Toronto Mayor Rob Ford rejects 3-per-cent pay raise

Andy Radia
Politics Reporter
Canada Politics

It's good to see a politician walk the walk when it comes to fiscal responsibility.

Toronto city council is getting a 3-per-cent pay increase next week as part of an automatic cost of living increase, but refreshingly, mayor Rob Ford will be rejecting it.

The mayor's salary was set to rise to $172,803 from $167,770, while councillors' pay is scheduled to increase to $102,608 from $99,620, according to a briefing note sent to councillors this week and obtained by the Globe and Mail.

The pay increases, which are retroactive to Jan. 1, 2012, are the first raises for the city's elected officials in more than 18 months.

[ Related: Rob Ford goes back to work after health scare ]

This isn't the first time Ford has led by example with regards to fiscal frugality.

Last month the mayor hammed it up in front of Sun News cameras cutting up his free Canadian National Exhibition (CNE) admission passes — a perk given to all city councillors.

Complimentary CNE midway passes and a free, 18-day unlimited parking pass also got chopped on his desk before he ordered staff to send the shredded passes back to the attraction organizers with a letter questioning the "gravy train" freebies.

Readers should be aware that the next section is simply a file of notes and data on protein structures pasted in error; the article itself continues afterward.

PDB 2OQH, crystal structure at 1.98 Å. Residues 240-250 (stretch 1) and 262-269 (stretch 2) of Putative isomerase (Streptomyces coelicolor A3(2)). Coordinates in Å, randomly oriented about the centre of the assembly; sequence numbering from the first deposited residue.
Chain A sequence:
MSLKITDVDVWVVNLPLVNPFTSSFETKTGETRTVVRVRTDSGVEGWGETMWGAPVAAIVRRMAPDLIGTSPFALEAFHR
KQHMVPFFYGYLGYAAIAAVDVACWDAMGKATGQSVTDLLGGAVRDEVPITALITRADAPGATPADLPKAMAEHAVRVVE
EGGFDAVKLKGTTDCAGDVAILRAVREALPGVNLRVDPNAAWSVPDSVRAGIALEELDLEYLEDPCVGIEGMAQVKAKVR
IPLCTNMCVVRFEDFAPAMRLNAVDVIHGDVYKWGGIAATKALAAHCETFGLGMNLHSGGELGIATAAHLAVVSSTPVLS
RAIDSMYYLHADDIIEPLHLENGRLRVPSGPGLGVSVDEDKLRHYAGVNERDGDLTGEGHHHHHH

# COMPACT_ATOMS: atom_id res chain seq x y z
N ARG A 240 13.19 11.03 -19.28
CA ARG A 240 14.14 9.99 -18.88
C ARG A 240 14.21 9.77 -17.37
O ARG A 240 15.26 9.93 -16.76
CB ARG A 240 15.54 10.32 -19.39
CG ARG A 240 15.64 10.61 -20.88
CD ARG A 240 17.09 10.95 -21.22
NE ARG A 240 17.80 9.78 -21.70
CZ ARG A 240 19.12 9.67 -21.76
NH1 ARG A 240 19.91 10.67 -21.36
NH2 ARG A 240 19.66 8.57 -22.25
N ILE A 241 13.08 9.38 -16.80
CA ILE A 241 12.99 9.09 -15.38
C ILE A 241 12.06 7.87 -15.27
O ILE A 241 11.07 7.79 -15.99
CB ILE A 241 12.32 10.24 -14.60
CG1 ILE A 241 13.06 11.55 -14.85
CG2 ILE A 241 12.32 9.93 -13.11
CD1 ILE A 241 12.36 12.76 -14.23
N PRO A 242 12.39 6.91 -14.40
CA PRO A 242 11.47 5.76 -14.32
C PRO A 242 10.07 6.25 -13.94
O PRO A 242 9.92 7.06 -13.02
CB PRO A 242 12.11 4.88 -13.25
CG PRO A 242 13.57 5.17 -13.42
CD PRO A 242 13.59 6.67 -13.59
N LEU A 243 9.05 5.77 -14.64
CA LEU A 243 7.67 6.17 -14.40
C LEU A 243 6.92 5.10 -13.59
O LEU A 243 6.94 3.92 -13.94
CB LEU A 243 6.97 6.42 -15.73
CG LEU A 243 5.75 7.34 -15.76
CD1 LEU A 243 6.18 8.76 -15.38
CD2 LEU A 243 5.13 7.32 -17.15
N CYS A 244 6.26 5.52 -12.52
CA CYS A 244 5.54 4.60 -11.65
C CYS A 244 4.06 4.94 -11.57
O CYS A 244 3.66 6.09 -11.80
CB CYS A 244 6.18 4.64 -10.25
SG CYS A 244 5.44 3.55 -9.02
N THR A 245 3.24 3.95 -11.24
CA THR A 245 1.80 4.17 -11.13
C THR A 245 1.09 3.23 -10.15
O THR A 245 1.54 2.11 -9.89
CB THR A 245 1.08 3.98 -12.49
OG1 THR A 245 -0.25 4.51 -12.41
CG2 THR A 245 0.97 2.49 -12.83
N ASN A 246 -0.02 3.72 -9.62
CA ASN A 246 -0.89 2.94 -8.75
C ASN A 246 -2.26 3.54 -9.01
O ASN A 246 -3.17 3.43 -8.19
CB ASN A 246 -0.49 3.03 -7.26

"This is what the gravy train is all about and this is obviously the gravy train is still alive and well down here because they are just giving it out," Ford said.

"It burns me up, I've been fighting this for 12 years now. Some of the [agencies, boards and commissions] that's our biggest problems ... You put people on there, you think they are going to lead the charge and they don't, they just turn a blind eye to it. We'll have to make some changes until we get people on there that will stop this."

[ More Political Points: Jean Charest considers suing CBC over allegations ]

While Ford campaigned on a promise to end government waste, much of the media attention bestowed upon him has been for his many, many, many questionable comments and behaviours.

And he certainly faces more challenges ahead including a $2.6 billion debt, a perceived gang and gun problem and major transportation issues.

But give credit where credit is due.

While a $5,000 pay increase and couple hundred dollars worth of fair passes are negligible in value compared to the City's budget,  Ford did campaign on a platform of fiscal common sense and, on that, he's leading by example.

You could even call him a role model.

That's right — Rob Ford, a role model.